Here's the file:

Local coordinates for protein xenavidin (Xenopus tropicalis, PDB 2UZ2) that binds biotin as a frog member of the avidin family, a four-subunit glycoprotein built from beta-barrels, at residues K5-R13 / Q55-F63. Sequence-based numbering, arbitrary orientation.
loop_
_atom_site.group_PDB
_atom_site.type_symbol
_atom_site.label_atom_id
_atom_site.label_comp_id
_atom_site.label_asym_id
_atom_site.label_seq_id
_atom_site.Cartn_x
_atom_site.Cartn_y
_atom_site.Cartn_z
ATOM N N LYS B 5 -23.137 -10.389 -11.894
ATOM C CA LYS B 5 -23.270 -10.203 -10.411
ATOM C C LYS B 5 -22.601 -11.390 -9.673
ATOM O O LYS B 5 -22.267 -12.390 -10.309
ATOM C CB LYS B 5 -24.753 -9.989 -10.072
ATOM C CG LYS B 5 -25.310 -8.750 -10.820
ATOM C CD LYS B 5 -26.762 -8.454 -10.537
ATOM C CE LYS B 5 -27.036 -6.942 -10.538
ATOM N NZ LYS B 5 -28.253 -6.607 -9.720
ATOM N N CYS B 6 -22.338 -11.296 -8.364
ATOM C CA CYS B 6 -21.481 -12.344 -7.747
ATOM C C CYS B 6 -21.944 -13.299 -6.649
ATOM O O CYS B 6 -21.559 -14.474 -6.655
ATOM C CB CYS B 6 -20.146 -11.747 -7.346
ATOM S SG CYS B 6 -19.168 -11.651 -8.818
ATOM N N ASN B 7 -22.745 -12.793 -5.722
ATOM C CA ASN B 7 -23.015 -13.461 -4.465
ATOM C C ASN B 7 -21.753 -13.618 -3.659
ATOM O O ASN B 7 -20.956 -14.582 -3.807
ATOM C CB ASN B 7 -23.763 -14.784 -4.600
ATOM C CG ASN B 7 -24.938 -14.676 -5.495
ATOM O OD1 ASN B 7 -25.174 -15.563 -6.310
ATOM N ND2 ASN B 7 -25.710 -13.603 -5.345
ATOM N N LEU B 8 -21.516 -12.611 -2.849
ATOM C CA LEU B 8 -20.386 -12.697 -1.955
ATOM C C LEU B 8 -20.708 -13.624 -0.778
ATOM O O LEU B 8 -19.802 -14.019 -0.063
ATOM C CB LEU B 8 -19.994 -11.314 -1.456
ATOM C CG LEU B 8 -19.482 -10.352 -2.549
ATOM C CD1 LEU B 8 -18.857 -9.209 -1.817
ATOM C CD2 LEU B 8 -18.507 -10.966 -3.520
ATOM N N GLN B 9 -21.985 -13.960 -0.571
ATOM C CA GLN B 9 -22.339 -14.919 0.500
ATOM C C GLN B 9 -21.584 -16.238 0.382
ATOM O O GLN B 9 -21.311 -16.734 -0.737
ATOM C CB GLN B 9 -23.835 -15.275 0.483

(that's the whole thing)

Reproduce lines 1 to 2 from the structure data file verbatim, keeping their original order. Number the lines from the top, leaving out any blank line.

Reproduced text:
Local coordinates for protein xenavidin (Xenopus tropicalis, PDB 2UZ2) that binds biotin as a frog member of the avidin family, a four-subunit glycoprotein built from beta-barrels, at residues K5-R13 / Q55-F63. Sequence-based numbering, arbitrary orientation.
loop_